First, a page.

Designing Sports Compression Garments with Controlled Pressure Kristina Brubacher Since the first Modern Olympic Games in 1896, athletic performance has grown faster than natural human evolution due to a combination of global and technological developments as well as training interventions. In more recent years, performance growth has plateaued in many sports with only diminutive discrepancies between elite athletes leading to an increased use of ergogenic aids, such as sports compression garments (SCGs). SCGs are believed to improve exercise performance, shorten recovery and prevent injuries through pressure application. The applied pressure level is affected by a number of factors, including the wearer’s body shape and movement as well as garment and fabric characteristics. These aspects have been neglected by existing research, which is dominated by studies in the sports science field. As a consequence, the SCG-body-relationship is not well understood and pressure levels vary across different individuals and sizes. This study addresses this problem by developing a process model that facilitates the design development of women’s SCGs with controlled pressure. A multi-method quantitative research strategy using an inductive approach has been applied with data drawn from an online survey, wearer trials and garment and textile analyses to inform the process model. For SCGs to have a life changing effect on athletes, they need to provide a significant physiological advantage. A prerequisite for physiological effects is the application of controlled pressure by SCGs, which the outcome of this study will enable. This study, thus, has the potential to improve functionality of SCGs and through this athletes’ performance. The North West’s Early Motor Clubs Josh Butt Today motor vehicles are ubiquitous. Yet at the end of the 19 th century motoring was a new pastime, and there were only a few hundred motorised vehicles on the road. Many believed motoring to be a fad and motorists faced opposition on many fronts, from local corporations, the police and rural residents. However over the next few decades motoring would grow exponentially, changing how people thought about transport. Regional clubs were often described as promoting motoring in the “provinces”. However, the activities of the North West’s motor clubs were much more complex than this, with several diverse interest groups. For example, the Liverpool Self- Propelled Traffic Association (LSPTA) was formed by Liverpool businessmen who saw motoring as an opportunity to break the railway companies’ and the Manchester Ship Canal’s monopoly of Lancashire’s haulage economy. The LSPTA evolved to champion the cause of the commercial vehicle, organising internationally renowned heavy traffic trials. Yet at their formation they faced both ridicule and opposition. At the same time the North-West’s cycling clubs were grappling with the arrival of the automobile; some, like the Manchester Wheelers, formed motor sections to cater for members changing interests. While clubs such has the Manchester Motor Club had a large trade presence amongst its members. This paper will draw on source including motoring periodicals, local newspapers and images to examine those organisations that formed in the North West to support motoring. It presents an original angle to inform our understanding of early motoring and late Victorian society.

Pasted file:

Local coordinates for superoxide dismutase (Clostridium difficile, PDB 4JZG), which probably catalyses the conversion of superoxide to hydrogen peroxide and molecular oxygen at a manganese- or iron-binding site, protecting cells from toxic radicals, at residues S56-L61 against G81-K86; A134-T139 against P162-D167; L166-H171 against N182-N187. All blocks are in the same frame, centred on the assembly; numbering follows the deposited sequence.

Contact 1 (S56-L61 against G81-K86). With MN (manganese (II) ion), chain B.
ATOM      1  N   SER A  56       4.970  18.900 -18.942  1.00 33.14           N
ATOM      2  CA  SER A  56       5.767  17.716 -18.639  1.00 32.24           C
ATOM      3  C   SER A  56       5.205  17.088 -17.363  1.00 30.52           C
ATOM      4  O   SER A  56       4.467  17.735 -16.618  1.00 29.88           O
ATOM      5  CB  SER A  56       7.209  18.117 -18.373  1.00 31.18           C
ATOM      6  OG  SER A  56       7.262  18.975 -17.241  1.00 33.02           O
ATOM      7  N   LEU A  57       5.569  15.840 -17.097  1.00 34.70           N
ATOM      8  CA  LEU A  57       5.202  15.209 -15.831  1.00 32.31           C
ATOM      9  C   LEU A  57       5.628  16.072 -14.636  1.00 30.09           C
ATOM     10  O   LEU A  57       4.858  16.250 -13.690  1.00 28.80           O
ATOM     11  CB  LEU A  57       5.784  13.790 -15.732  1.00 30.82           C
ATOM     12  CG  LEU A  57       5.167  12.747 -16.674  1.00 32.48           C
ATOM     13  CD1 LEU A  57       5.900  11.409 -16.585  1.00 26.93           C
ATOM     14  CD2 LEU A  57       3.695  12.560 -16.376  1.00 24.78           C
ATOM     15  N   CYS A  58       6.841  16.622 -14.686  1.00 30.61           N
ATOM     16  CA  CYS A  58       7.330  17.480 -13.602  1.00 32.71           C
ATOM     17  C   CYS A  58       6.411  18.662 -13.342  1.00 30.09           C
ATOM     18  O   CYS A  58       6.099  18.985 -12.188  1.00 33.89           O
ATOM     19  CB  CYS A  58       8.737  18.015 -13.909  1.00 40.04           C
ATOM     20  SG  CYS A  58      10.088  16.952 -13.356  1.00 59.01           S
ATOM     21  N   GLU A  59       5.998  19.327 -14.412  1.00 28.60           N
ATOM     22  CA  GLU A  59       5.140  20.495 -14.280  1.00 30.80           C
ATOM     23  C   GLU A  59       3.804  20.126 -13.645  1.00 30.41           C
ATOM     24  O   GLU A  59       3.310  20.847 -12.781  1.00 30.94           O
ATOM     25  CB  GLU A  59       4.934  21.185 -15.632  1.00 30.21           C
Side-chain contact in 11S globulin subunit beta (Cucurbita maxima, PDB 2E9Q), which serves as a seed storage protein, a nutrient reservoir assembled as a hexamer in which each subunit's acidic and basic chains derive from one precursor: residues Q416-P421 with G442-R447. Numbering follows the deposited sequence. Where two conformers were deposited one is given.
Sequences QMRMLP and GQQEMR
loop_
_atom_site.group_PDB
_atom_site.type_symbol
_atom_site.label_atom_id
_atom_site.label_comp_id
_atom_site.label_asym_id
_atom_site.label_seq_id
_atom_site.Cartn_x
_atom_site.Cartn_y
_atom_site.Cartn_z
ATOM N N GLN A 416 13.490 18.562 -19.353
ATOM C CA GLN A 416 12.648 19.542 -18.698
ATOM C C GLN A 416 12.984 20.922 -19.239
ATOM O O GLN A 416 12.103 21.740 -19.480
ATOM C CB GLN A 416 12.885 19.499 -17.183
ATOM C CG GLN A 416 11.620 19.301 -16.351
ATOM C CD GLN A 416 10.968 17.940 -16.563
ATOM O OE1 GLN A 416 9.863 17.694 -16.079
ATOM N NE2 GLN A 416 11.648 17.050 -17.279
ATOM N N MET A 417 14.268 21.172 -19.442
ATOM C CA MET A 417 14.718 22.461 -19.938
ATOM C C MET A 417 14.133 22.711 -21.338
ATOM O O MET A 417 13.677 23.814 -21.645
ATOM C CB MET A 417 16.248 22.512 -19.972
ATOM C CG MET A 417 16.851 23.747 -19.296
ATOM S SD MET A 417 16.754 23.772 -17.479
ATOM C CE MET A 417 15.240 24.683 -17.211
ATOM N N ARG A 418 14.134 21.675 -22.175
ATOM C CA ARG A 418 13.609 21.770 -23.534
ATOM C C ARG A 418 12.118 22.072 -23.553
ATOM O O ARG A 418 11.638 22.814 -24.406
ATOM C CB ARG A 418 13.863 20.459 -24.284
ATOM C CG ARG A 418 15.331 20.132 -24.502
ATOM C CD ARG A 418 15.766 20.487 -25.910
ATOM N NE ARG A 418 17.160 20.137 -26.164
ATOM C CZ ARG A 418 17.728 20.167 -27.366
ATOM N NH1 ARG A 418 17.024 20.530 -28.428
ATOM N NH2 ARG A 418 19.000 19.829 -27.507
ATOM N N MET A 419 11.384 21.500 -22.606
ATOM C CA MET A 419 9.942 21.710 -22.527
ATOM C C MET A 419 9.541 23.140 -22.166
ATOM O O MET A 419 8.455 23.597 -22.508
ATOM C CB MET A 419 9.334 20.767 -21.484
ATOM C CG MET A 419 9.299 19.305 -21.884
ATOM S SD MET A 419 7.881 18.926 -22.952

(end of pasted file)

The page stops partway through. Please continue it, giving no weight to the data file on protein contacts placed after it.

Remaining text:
Nurses lived experiences of professional accountability and its impact upon patient care: A Hermeneutical Study. Lorna Chesterton Professional accountability in nursing is considered to be the foundation of nursing practice and governs the individual’s professional standards and responsibilities (NMC 2015). Recent high profile reports into poor care have highlighted a negative organisational culture in the NHS and have questioned the extent to which these ideals in reality impact upon patient care (Francis 2013, Berwick 2013, Winterbourne 2012). Against this backdrop, using the philosophies of Martin Heidegger and Hans-Georg Gadamer this study has taken a Hermeneutical approach to explore how nurses experience and interpret professional accountability in their everyday working practices. Data has been collected from seven semi-structured interviews with qualified nurses. A preliminary analysis of the interviews has enabled essential concepts and meanings to be arranged into headings, patterns and structures, a technique underpinned by the work of van Manen (1984). The utilisation of an interpretive approach has started to illustrate how historical, cultural, political and social constructs have influenced and effected nurses understanding, actions and meanings related to accountability in practice. This presentation will give accounts of the lifeworld of the nurses, drawing upon their understandings and experiences of working in the NHS. As the conference is focused on changing lives, the implications of the findings for the positive development of patient care through education and practice will be considered. Here. Me. Now.: The goals and aspirations of young people living in communities labelled as gang affected. Charlene Crossley Historically, the transition to adulthood for young people has been marked by ‘unpredictability, backward steps and false starts’ (McDonald & Shildrick 2005). In today’s society, the transitions of young people have become less linear and are following a number of differing trajectories. My thesis looks at the goals and aspirations of young people living in communities labelled as gang affected or marginalised. In outlining their aspirations, the research will explore potential barriers these young people experience in ‘succeeding’ to fulfil their transition journey. A particular exploration of neighbourhood, ethnicity and gender seeks to contextualise the transitions discourse in offering potential explanations for why individuals are following a certain pathway. Participatory research methods (PAR) are largely neglected, particularly within the field of Criminology. Traditional transition literature utilises a mixture of qualitative and quantitative methodologies. Through the introduction of PAR methods, this research involves young people as the makers of the research and situating them as experts of their own lives. The research reported began in August 2015 and is ongoing in two youth centres in the Moss Side and Wythenshawe areas of Manchester. To date, 24 young people have participated in a variety of participatory methods namely an online blog, a geographical mapping exercise and the writing of a letter to their future selves.